Add-AzVirtualNetworkPeering -Name "HUB-SERVER" -VirtualNetwork $hubVnet -RemoteVirtualNetworkId $serverVnet.Id -BlockVirtualNetworkAccess:$false -AllowForwardedTraffic:$true | Out-Null
Add-AzVirtualNetworkPeering -Name "SERVER-HUB" -VirtualNetwork $serverVnet -RemoteVirtualNetworkId $hubVnet.Id -BlockVirtualNetworkAccess:$false -AllowForwardedTraffic:$true | Out-Null

Azure Firewall

This part creates the following resources:

  • Azure Firewall
  • Network Rule on Firewall
  • Routes on UDR for Firewall, IDM- and Server VNET

For the sake of easy testing, I added only one rule to the firewall that allows absolutely everything - feel free to change it to the values you like 😉

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# create Firewall
$fwPip = New-AzPublicIpAddress -Name 'fw-pip' -ResourceGroupName $rg -Location $location -AllocationMethod Static -Sku Standard
$azureFirewall = New-AzFirewall -Name 'FW01' -ResourceGroupName $rg -Location $location -VirtualNetworkName 'HUB' -PublicIpName 'fw-pip'

# create network rule that allows all traffic
$NetRule1 = New-AzFirewallNetworkRule -Name "Allow-everything" -Protocol TCP,ICMP,UDP,Any -SourceAddress '*' -DestinationAddress '*' -DestinationPort '*'
$NetRuleCollection = New-AzFirewallNetworkRuleCollection -Name 'Allow-everything' -Priority 500 -Rule $NetRule1 -ActionType "Allow"

$azureFirewall.NetworkRuleCollections = $NetRuleCollection
Set-AzFirewall -AzureFirewall $azureFirewall

# create route to firewall
Get-AzRouteTable -ResourceGroupName $rg -Name 'default-udr' | Add-AzRouteConfig -Name 'firewall' -AddressPrefix '0.0.0.0/0' -NextHopType "VirtualAppliance" -NextHopIpAddress $($azureFirewall.IpConfigurations.PrivateIpAddress) | Set-AzRouteTable

# create route to Internet
Get-AzRouteTable -ResourceGroupName $rg -Name 'firewall-udr' | Add-AzRouteConfig -Name 'internet' -AddressPrefix '0.0.0.0/0' -NextHopType "Internet" | Set-AzRouteTable

Virtual Machines / NAT

This part creates the following resources:

  • Domain Controller
  • additional Server
  • NAT Rules on Firewall

Since no server is publicly accessible, two NAT rules are created on the Azure Firewall to access them using the public IP of the firewall.

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# create DC
$VMLocalAdminUser = "lcoadm"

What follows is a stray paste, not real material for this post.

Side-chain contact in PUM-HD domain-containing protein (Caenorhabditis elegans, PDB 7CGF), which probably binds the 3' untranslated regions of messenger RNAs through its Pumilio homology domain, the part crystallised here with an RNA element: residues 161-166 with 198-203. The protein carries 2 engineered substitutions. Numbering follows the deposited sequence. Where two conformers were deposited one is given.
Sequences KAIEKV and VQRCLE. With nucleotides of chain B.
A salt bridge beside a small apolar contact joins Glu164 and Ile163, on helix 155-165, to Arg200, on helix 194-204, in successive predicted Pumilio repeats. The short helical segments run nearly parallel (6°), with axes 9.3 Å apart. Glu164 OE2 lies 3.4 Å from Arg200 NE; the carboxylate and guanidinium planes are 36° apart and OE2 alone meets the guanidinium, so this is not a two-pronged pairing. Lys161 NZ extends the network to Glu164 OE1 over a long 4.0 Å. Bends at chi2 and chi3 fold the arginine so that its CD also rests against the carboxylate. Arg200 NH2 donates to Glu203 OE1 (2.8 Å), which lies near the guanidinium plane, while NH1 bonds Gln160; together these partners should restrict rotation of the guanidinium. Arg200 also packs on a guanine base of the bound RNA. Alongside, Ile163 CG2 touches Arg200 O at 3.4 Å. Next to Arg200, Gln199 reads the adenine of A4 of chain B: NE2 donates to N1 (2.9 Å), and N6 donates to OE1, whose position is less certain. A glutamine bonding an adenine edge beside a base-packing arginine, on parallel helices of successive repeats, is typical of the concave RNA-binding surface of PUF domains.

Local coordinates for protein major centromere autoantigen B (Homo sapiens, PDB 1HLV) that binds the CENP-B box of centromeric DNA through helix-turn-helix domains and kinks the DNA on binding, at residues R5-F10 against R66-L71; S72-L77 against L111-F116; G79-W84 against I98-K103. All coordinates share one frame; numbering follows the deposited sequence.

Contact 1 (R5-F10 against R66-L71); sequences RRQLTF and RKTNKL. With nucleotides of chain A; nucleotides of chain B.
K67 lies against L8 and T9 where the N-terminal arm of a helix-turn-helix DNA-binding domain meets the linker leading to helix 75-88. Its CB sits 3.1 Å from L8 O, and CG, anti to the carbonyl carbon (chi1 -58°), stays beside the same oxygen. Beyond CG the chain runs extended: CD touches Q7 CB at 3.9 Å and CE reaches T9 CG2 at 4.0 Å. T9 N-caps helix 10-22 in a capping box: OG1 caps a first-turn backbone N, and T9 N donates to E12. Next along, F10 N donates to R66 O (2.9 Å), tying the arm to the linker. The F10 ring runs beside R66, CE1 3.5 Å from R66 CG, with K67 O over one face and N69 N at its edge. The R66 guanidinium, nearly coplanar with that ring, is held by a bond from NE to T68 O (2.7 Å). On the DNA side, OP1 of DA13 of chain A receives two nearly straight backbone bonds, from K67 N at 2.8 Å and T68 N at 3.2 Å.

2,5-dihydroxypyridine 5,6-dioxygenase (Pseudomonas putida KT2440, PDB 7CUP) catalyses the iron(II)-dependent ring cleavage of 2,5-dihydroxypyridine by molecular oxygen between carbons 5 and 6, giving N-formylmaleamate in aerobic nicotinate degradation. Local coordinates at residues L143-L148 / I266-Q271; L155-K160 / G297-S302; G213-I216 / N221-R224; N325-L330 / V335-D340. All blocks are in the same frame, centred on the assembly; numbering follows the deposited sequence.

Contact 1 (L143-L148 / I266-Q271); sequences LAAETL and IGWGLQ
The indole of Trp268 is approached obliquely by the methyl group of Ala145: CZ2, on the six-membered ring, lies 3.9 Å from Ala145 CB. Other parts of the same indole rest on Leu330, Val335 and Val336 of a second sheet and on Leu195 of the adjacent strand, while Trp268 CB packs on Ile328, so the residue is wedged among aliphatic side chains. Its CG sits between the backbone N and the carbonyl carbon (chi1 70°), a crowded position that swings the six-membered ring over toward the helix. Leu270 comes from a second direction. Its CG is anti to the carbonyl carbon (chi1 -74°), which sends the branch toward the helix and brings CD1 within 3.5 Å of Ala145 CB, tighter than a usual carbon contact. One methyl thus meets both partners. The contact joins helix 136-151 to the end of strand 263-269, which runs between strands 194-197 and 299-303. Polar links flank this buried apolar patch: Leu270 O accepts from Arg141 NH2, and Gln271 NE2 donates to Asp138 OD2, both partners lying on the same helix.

$VMLocalAdminSecurePassword = ConvertTo-SecureString 's3cuRepa$$w0rd123' -AsPlainText -Force

$dcNic = New-AzNetworkInterface -Name 'DC-nic' -ResourceGroupName $rg -Location $location -SubnetId $idmVnet.Subnets.id

$Credential = New-Object System.Management.Automation.PSCredential ($VMLocalAdminUser, $VMLocalAdminSecurePassword)

$VirtualMachine = New-AzVMConfig -VMName 'DC' -VMSize 'Standard_D2s_v3'
$VirtualMachine = Set-AzVMOperatingSystem -VM $VirtualMachine -Windows -ComputerName 'DC' -Credential $Credential -ProvisionVMAgent -EnableAutoUpdate
$VirtualMachine = Add-AzVMNetworkInterface -VM $VirtualMachine -Id $dcNic.Id
$VirtualMachine = Set-AzVMSourceImage -VM $VirtualMachine -PublisherName 'MicrosoftWindowsServer' -Offer 'WindowsServer' -Skus '2019-Datacenter' -Version latest

New-AzVM -ResourceGroupName $rg -Location $location -VM $VirtualMachine -Verbose

# create Windows vm Terminal
$termNic = New-AzNetworkInterface -Name 'TERM-nic' -ResourceGroupName $rg -Location $location -SubnetId $serverVnet.Subnets.id

$VirtualMachine = New-AzVMConfig -VMName 'TERM' -VMSize 'Standard_D2s_v3'
$VirtualMachine = Set-AzVMOperatingSystem -VM $VirtualMachine -Windows -ComputerName 'TERM' -Credential $Credential -ProvisionVMAgent -EnableAutoUpdate
$VirtualMachine = Add-AzVMNetworkInterface -VM $VirtualMachine -Id $termNic.Id
$VirtualMachine = Set-AzVMSourceImage -VM $VirtualMachine -PublisherName 'MicrosoftWindowsServer' -Offer 'WindowsServer' -Skus '2019-Datacenter' -Version latest

New-AzVM -ResourceGroupName $rg -Location $location -VM $VirtualMachine -Verbose

# add DNAT to Firewall to access DC and Term using RDP
$dnatRuleDC = New-AzFirewallNatRule -Name "dc-rdp" -Protocol "TCP" -SourceAddress "*" -DestinationAddress $fwPip.IpAddress -DestinationPort "3389" -TranslatedAddress $dcNic.IpConfigurations.PrivateIpAddress -TranslatedPort "3389"